Q: At what age do you start weaning your fry from microworms and baby brine shrimp? What foods do you introduce? I live in an area that is short on live foods and would like to move on to frozen and freeze-dried foods. Thanks!

Question submitted by Shannon, Logan - UT

A: Hiya Shannon :)) good to hear from you.

(Shannon is a long time customer of mine :). Oh, and no, that's NOT why her question got picked. She got picked because it happens to be the email my mouse clicked on today - my mouse has a mind of her own LOL). 

OK, let's roll up our sleeves and tackle your (ever so most excellent question.

When should fry start eating other foods than their baby food (microworms/baby brine shrimp/vinegar eel etc)? As soon as they are large enough to. So here we are not looking so much at a time factor, but more at a size factor. As some spawns will grow much slower than others, putting a time frame would mean very little and result in possible disaster. What you need to assess is how large the mouth of your fry is becoming. If you can fit a bus in it now, then by all means do start feeding busses to your fry (although it might become expensive LOL). A few tips:

  • never switch foods abruptly. Instead you will gradually start introducing new foods while still feeding the main fry foods.
  • always test the waters first (if I may say LOL). So to make sure you have properly assessed their mouth cavity ability! You don't want your little ones to choke on too large a morsel now! Cause you KNOW they WILL try to swallow anything, even if much too large. A piece of advice: Don't drop your cat in the tank! As a matter of fact when I place chopped food in a fry tank (oops, that did sound bad... I was not making any reference to cats right now LOL) (I love cats, too. Let's exchange recipes?? LOL) (oh I am just teasing you guys...), I notice that the runts will not pick bites their size. They are just as ambitious as the big fry and will go for HUGE chunks of food the size of their body (which they cannot swallow) and will not go for the smaller chunks (which they could swallow). In the process I think they often miss the boat and end up with no food at all, because a larger fry will finally get a hold of that huge piece of bloodworm they have been logging around for a while now (unable to swallow it), and will rip it right off their mouths and eat it [note: this sentence has just ended - surprised? LOL]. So the runts get NOTHING. Morality of this story? Don't chew on more than you can bite... wait, no: Don't bite on more than you can chew! No wait.. Don't chew what you bite in? Or is it: Don't bite your tongue when you chew? I can't remember. At any rate, a good piece of advice (that I should really follow LOL).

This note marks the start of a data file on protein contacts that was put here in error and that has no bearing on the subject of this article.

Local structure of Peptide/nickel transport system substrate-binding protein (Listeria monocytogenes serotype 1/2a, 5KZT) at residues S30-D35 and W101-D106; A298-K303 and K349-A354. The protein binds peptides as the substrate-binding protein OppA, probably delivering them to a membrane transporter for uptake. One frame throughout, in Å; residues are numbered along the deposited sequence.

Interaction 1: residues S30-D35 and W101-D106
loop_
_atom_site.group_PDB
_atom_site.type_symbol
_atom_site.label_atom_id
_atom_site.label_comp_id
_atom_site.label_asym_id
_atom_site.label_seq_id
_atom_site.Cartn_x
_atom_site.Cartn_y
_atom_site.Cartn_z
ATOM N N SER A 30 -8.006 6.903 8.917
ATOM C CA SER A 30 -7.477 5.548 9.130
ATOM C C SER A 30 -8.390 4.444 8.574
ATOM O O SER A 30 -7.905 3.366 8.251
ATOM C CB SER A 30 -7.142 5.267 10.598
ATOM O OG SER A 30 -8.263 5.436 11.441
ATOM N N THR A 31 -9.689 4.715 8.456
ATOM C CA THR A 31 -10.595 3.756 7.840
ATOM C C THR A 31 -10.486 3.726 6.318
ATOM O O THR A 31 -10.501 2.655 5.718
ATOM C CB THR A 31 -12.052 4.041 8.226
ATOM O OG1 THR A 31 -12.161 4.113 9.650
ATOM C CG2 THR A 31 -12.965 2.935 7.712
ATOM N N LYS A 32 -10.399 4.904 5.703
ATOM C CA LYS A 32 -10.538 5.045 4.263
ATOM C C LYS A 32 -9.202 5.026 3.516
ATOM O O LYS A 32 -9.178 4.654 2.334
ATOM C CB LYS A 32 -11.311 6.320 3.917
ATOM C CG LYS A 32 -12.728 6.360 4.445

• always chop up the new food as much as possible. Although not ALL foods can be chopped, most can be and I certainly ALWAYS do chop the food I am introducing to my fry. I use scissors to do this (yes). I dip the scissor inside the cup holding the defrosted food and chopchop chopchop as long as it takes until it is reduced to mush hehehehehe... 
  • don't overfeed. Live food will not pollute the tank if you over feed a bit because the fry will eventually get to it later and eat it. But non-live food (frozen, freeze dried, etc...) will rot after a while (maybe as soon as 1 hour) and will cause a massive mess. Also chopped food is messy by nature. So better go easy on the quantities you dump in there kiddo! Feed more often, and feed less. 

Here is a list of some of the suitable foods for fry growing: freeze dried bloodworms (easy to crush into a fine powder with your 2 fingers), freeze dried brine shrimp (not as easy to crush but still great, will float but can be made to sink by sticking your fingers in the water and then releasing the food), frozen brine shrimp (chopped), frozen bloodworms (chopped finely), frozen mysis shrimp (San Fransisco Bay brand only as other brand's mysis shrimp are too large for bettas :( and would require MASSIVE chopping - SFBB has small size, good for betta's mouth and it will not require much more chopping than brine shrimp).

Notice I do not list pellets because  most are just not nutritious enough to be good fry foods. There are a few exception, but more on this in another column. Flakes? Pfffffeeettt! Forget it!! Live foods? I stay away! My new moto is: No live food, betta is good. Not that live food is evil, but it presents the very strong possibility to be the vector of many a nasty bug that will latch on to your betta's jugulars (matter of speak). So I pass, thank you but no thank you.

Well kiddo, I hope this helped you and 'bon appetit' (spelled the French way ;)  ) to all your little ones!